Poland is one of the most difficult markets in Europe to achieve market access for pharmaceutical products. High prices on branded drugs coupled with an arduous reimbursement process create an environment dominated by generic pharmaceuticals for all but the wealthiest Polish citizens. With limited uptake for innovative new medicines prior to securing reimbursement and very strict laws on the marketing of branded products, it is imperative to connect with the right opinion leaders to achieve reimbursement.
Poland’s Payer Stakeholders
The Polish Ministry of Health determines medications to be reimbursed by The National Health Fund (NFZ), Poland’s single payer. The Ministry of Health is advised by the publicly funded HTA Agencja Oceny Technologii Medycznych (AOTM), government-appointed opinion leaders and government consultants. It also receives informal consultation from non-government key opinion leaders, interest groups and medical associations.
When a pharmaceutical company submits a drug reimbursement proposal to the Ministry of Health, AOTM issues an official determination on the pharmacoeconomic impact of a drug and its clinical data. The AOTM may also consider the drug’s impact on the overall budget in rendering a decision. Medical associations play an informal advisory role in the reimbursement decision-making process. Medical and professional associations are among the few groups a pharma company can meet with to discuss its product while the reimbursement review process is underway.
There are no private payers in the Polish health system. However, patients may pay out-of-pocket for a medication that is not reimbursed.
Important Points to Keep in Mind
Pharmaceutical products that receive the green light from the EMEA are automatically approved for use in Poland. From that point, however, it can take the Ministry of Health years to render a reimbursement decision. Companies can appeal reimbursement and pricing decisions to the AOTM, but the Ministry’s ruling is rarely overturned. In this case, it is often best to approach the process from a different angle, potentially with a smaller target population or a more limited indication.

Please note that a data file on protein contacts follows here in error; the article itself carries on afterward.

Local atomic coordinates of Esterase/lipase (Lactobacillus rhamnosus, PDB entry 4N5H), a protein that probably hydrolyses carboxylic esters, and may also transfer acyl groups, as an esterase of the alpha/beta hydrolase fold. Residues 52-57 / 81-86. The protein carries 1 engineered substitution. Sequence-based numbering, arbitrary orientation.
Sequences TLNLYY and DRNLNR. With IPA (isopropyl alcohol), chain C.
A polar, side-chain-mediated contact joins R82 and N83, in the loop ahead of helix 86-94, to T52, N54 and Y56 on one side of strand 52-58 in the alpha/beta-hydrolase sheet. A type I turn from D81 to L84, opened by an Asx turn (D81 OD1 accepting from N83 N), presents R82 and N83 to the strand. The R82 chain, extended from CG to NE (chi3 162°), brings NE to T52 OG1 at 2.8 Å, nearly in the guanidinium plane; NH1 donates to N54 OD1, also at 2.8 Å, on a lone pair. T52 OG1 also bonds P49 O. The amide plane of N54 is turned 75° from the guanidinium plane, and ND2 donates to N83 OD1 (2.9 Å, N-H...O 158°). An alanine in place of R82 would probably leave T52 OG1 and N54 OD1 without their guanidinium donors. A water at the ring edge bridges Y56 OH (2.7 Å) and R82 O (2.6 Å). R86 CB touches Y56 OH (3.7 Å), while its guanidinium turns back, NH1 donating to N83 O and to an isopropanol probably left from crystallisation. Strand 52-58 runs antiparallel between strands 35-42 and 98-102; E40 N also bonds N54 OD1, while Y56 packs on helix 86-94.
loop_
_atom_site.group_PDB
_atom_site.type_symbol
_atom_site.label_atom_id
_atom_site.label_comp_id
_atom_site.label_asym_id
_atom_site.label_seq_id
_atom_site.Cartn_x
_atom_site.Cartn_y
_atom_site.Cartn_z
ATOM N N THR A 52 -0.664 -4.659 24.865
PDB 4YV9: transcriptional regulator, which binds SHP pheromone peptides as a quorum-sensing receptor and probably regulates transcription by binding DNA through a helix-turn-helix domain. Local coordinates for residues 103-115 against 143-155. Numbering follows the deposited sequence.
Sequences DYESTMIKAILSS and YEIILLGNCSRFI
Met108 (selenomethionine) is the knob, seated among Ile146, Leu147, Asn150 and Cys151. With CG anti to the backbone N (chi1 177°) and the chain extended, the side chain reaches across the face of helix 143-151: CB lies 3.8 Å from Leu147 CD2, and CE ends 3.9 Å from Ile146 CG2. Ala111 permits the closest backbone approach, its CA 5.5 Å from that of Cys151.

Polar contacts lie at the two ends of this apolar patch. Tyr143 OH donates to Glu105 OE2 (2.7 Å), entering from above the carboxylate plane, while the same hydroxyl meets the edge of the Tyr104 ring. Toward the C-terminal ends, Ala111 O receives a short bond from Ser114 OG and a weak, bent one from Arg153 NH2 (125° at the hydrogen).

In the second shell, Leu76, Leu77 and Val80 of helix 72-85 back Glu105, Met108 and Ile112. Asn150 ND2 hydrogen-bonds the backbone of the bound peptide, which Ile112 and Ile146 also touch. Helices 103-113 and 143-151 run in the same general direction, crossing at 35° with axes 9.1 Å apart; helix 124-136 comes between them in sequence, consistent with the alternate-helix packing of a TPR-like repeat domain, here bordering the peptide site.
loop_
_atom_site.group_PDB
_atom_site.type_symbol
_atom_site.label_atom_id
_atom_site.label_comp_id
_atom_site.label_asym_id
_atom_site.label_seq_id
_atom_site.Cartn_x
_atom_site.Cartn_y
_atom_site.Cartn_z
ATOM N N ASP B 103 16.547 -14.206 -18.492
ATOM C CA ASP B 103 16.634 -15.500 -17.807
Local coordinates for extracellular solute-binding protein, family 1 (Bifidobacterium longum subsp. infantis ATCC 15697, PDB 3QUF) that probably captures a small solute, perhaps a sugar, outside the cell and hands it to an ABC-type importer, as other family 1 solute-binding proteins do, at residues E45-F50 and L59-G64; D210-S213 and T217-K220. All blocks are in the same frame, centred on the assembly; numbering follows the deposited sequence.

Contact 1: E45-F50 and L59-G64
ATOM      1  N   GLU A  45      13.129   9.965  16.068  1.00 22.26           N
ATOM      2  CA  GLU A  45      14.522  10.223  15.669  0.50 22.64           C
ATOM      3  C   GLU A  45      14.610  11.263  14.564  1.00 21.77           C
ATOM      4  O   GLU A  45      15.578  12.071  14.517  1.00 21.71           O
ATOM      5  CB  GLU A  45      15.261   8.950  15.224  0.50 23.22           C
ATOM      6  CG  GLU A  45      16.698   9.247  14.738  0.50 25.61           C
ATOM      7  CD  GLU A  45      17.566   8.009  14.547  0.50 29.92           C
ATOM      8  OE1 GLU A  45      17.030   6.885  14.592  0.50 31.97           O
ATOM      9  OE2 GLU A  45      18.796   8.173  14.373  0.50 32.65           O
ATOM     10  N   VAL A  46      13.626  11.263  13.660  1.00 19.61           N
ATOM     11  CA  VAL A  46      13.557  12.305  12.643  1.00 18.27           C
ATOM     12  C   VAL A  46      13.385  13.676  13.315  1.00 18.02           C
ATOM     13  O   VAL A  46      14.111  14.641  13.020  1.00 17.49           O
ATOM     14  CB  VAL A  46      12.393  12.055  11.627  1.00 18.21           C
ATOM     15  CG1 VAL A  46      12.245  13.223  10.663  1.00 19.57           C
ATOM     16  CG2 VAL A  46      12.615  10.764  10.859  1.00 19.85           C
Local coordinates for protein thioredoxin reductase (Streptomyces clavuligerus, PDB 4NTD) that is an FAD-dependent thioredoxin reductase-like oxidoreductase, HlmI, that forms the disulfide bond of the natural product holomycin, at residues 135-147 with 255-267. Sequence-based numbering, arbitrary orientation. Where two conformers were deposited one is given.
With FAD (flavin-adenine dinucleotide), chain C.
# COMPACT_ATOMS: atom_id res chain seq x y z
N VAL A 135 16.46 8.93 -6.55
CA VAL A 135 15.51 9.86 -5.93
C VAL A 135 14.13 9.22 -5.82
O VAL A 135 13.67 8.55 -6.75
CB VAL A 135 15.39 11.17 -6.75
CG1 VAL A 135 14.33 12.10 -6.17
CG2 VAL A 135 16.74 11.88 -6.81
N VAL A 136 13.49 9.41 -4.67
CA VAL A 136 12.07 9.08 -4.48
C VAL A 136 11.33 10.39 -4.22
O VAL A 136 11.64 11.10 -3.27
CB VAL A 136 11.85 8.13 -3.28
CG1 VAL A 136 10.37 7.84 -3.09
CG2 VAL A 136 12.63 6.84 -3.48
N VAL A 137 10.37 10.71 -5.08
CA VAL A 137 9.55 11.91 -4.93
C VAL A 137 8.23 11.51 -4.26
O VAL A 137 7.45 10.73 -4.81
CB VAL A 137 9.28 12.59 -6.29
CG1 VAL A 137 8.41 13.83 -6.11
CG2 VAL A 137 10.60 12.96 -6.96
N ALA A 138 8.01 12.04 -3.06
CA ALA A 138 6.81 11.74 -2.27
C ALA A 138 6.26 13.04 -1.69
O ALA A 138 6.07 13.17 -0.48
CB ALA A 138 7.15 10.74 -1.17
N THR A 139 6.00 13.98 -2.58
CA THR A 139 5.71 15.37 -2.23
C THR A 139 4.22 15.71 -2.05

If a company is unable to negotiate an agreeable price after re-evaluation, AOTM may consider risk-sharing agreements or limiting the indication and patient population. Risk sharing is more likely in cases where AOTM recognizes that a product adds value. Even if a product is denied reimbursement, gaining AOTM’s support for the product makes the government more willing to be flexible regarding indication and risk management.
Marketing regulations in Poland are very strict. It is illegal to mention the name of a new product to anyone other than a physician. This limits a manufacturer’s ability to publicise a product and limits the audience scope to professionals and non-government organisations, reducing the effectiveness of more traditional marketing efforts aimed at creating community support for access to a treatment.
Polish patients are often unable to afford a drug that is not reimbursed, and in many cases are not forthcoming about their conditions due to public stigma. As such, pre-reimbursement case studies are difficult to come by, though when available they make for excellent demonstrations of value during the negotiation process.
Implications for Industry
Stiff competition from generics paired with a rigid single payer governance structure can block access and reimbursement in the Polish market. Companies are faced with a lengthy decision-making process, and appeals of unfavorable decisions are rarely successful.
Prepare to be flexible regarding indication and target patient segment to achieve access and reimbursement in Poland. By keeping all options on the table and planning for any possible result of the long reimbursement process, you will be able to effectively respond upon receipt of the Ministry of Health’s decision.
To that end, an experienced market access team paired with early public relations efforts to reach out to key stakeholders and opinion leaders can help you leverage small advantages into major successes. Flexibility and creativity in market access strategy are essential for securing reimbursement in an environment as challenging as Poland.
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